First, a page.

# A Deeper Look at Expressions in C

Evaluation Semantics

A lot of C code consists of *expressions*. Expressions are
everywhere, really. For example, consider an assignment

i = 7 + j;

The sum on the right-hand side (`7 + j`

) is an expression. That is
clear. The expression is defined by the addition operator (`+`

) and
its two operands, and the value of the expression is the value of `j`

plus 7. All of this is pretty obvious. However, `j`

could be
considered an expression, and even `7`

, and `i`

. And the assignment
as a whole is also an expression.

In fact, an assignment expression is defined by the assignment
operator (`=`

) and its two operands (or arguments): a left-hand-side
expression that determines the object whose value will be assigned,
and a right-hand-side expression that determines the value that will
be assigned to the left-hand-side object. And the whole assignment is
itself an expression whose value (or “result”) is the value being
assigned, meaning the result of the right-hand-side expression.

We now take a closer look at expressions in order to better understand the semantics of the evaluation of expressions, which is a fundamental part of the semantics of the language.

## General Structure

Expressions have a recursive structure. That is, an expression is a
combination of sub-expressions. This “combination” is done by means
of *operators.* For example, the addition operator (`+`

) combines two
sub-expressions that define the two operands of the addition. The
semantics of this combination, meaning the its execution at run-time,
usually involves some computation and/or some side-effects. In the
case of the addition operator, the values of the two operands are the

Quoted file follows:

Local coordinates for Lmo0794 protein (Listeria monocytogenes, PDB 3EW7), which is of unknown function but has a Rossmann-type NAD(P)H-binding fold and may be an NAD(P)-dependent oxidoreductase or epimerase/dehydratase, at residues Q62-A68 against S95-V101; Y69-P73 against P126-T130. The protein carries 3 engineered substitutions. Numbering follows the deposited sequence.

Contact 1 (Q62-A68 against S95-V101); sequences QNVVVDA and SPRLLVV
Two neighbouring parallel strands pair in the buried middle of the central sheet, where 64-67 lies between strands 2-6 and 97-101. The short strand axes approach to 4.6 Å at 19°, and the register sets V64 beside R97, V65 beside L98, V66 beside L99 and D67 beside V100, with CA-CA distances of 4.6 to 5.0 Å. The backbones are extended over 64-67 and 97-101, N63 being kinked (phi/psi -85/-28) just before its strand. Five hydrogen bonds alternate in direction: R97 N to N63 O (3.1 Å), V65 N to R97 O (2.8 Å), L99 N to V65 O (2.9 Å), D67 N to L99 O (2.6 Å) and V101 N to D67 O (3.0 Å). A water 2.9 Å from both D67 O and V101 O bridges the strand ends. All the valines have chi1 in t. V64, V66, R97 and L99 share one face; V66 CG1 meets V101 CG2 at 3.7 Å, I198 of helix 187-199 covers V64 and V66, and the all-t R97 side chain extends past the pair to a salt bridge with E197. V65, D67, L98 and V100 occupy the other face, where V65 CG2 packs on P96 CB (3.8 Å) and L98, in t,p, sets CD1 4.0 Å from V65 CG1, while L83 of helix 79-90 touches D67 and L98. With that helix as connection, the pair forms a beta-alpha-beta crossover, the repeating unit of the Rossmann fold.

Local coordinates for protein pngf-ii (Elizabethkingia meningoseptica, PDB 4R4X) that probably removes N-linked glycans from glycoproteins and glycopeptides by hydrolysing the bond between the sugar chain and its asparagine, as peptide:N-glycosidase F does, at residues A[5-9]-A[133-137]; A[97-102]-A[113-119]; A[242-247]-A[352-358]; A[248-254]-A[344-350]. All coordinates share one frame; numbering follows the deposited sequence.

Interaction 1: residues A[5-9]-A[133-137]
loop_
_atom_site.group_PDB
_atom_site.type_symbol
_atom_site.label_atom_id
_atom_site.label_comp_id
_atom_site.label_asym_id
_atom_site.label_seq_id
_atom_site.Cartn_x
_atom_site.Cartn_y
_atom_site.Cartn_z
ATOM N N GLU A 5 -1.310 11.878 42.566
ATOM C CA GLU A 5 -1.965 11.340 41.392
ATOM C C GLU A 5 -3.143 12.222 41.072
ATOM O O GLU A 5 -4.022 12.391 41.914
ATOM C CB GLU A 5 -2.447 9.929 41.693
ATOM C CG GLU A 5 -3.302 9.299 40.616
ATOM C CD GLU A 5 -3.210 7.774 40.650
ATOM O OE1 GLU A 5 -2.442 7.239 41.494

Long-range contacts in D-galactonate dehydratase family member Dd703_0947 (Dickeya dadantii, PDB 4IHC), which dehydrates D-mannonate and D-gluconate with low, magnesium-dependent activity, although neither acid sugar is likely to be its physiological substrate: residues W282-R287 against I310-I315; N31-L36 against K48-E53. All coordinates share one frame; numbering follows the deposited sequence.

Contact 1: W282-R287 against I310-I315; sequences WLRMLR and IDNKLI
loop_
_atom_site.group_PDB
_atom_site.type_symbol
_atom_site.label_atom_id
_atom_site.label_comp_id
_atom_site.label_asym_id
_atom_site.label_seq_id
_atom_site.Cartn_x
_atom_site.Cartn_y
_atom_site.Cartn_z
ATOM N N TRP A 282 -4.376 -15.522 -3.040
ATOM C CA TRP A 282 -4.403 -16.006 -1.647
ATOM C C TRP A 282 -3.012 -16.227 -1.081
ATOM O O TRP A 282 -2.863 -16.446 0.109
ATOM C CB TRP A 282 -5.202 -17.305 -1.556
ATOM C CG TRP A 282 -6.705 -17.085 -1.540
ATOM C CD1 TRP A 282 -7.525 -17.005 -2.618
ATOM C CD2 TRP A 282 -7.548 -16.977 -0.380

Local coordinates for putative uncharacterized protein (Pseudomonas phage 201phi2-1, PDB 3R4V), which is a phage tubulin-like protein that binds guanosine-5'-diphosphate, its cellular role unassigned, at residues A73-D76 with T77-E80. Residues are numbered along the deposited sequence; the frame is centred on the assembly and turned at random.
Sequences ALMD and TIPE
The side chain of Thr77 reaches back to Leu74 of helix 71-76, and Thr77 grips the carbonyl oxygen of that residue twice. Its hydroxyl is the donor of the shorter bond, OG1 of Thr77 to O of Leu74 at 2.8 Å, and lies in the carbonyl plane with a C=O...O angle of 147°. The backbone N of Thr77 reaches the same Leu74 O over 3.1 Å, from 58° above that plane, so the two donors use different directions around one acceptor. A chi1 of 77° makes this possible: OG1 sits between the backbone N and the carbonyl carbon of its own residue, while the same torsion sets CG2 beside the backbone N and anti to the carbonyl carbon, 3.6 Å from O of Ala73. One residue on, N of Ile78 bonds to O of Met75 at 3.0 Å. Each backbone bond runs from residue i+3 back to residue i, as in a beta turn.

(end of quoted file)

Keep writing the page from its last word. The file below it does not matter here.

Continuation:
“input” of the computation, and the “output” is—you guessed
it—their sum. The addition operator itself has no side-effects.

So, in essence, in order to understand expressions in C and C++, you
must understand two things: operators, with the properties and
constraints of their computations and side-effects; and the recursive
structure of an entire expression, that is, how multiple operators in
a source expression are interconnected, with the output of some
operators feeding into the input of others. For example, the
expression `i = 7 + j`

that we already discussed has the structure
illustrated in Figure 2:

Figure 1: Data-flow diagram for `i = 7 + j`

.

The sub-expressions `7`

and `j`

feed into the `+`

operator, whose result
feeds into the `=`

operator (assignment) as its right-hand side operand,
while the sub-expression `i`

feeds into the same `=`

operator as its
left-hand side operand. The `=`

operator also has a result, but that
goes nowhere, since the whole expression forms a single statement.

Another example is the expression `i = i - 7 + j`

, which has the
following structure:

Figure 2: Data-flow diagram for `i = 7 + j`

.

Here, the sub-expressions `7`

and `j`

feed into the `+`

operator, whose result
feeds into the `=`

operator (assignment) as its right-hand side operand,
while the sub-expression `i`

feeds into the same `=`

operator as its
left-hand side operand. The `=`

operator also has a result, but that
goes nowhere, since the whole expression forms a single statement.

## Objects, L-values, and R-values

An *object* is a region of storage, in memory. An object can
therefore store a value, which can be read and written. Examples are
a variable of a basic type such as this one:

int i;

This defines an `int`

object corresponding to variable `i`

. Notice
that object `i`

may have static storage or automatic storage, which
affects its lifetime. However, for the purpose of this discussion, we
are not concerned about the storage class and therefore the lifetime
of `i`

. All that matters at this point is that the object exists.

An *l-value* is an *expression* referring to an object. An obvious
example of an l-value expression is an identifier. For example, the
left-hand side of the assignment below is the expression `i`

, which is
an l-value expression, since it refers to an object (`i`

).

i = 7;

Single variables aren’t the only l-value expressions. Here is a slightly more complex example:

char s[100]; s[i] = 'a';

Here the expression `s[i]`

is an l-value. That is, it is an
expression that refers to an object, namely the `char`

object at
position `i`

in the `s`

array. Here’s another one, just a bit
more complicated—but you got the idea, right?